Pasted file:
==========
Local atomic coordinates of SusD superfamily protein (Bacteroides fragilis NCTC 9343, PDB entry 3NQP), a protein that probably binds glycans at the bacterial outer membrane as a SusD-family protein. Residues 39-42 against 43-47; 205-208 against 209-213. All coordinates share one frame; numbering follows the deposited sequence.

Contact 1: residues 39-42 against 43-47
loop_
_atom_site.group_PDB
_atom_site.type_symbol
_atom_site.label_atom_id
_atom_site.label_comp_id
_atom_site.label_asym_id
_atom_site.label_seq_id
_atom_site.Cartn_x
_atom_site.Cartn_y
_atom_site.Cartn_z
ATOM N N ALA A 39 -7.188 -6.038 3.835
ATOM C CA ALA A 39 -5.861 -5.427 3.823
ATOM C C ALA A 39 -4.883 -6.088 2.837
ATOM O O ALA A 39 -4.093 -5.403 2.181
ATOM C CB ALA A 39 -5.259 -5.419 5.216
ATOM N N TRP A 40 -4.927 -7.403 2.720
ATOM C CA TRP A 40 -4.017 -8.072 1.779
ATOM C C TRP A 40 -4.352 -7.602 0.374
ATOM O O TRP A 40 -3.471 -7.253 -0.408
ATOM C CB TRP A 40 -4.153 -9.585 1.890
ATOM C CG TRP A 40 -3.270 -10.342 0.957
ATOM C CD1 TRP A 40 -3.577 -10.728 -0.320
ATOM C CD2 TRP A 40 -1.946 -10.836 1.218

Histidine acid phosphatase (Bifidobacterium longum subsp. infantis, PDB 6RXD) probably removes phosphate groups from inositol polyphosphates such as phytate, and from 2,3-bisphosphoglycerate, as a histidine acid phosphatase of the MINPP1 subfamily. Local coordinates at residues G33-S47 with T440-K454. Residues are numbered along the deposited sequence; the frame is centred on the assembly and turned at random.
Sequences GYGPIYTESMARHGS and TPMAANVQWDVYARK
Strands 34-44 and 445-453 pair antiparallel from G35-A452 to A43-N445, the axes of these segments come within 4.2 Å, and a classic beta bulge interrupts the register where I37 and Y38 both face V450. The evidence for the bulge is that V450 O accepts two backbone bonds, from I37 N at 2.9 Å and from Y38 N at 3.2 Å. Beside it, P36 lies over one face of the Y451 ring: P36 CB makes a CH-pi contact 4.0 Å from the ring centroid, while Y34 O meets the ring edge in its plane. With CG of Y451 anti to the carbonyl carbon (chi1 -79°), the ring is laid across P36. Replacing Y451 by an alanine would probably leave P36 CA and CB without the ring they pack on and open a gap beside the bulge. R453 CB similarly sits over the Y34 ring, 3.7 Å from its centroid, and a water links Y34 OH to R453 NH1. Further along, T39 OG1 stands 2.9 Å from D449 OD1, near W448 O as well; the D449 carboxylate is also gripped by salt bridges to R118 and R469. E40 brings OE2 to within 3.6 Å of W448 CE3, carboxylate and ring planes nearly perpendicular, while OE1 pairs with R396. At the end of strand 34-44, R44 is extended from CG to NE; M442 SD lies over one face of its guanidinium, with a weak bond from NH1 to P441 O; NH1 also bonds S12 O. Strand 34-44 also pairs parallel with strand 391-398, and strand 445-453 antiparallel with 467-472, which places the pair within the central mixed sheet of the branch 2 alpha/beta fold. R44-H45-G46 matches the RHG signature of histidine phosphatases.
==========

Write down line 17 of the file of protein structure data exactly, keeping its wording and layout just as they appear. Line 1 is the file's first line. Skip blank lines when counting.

ATOM C CB ALA A 39 -5.259 -5.419 5.216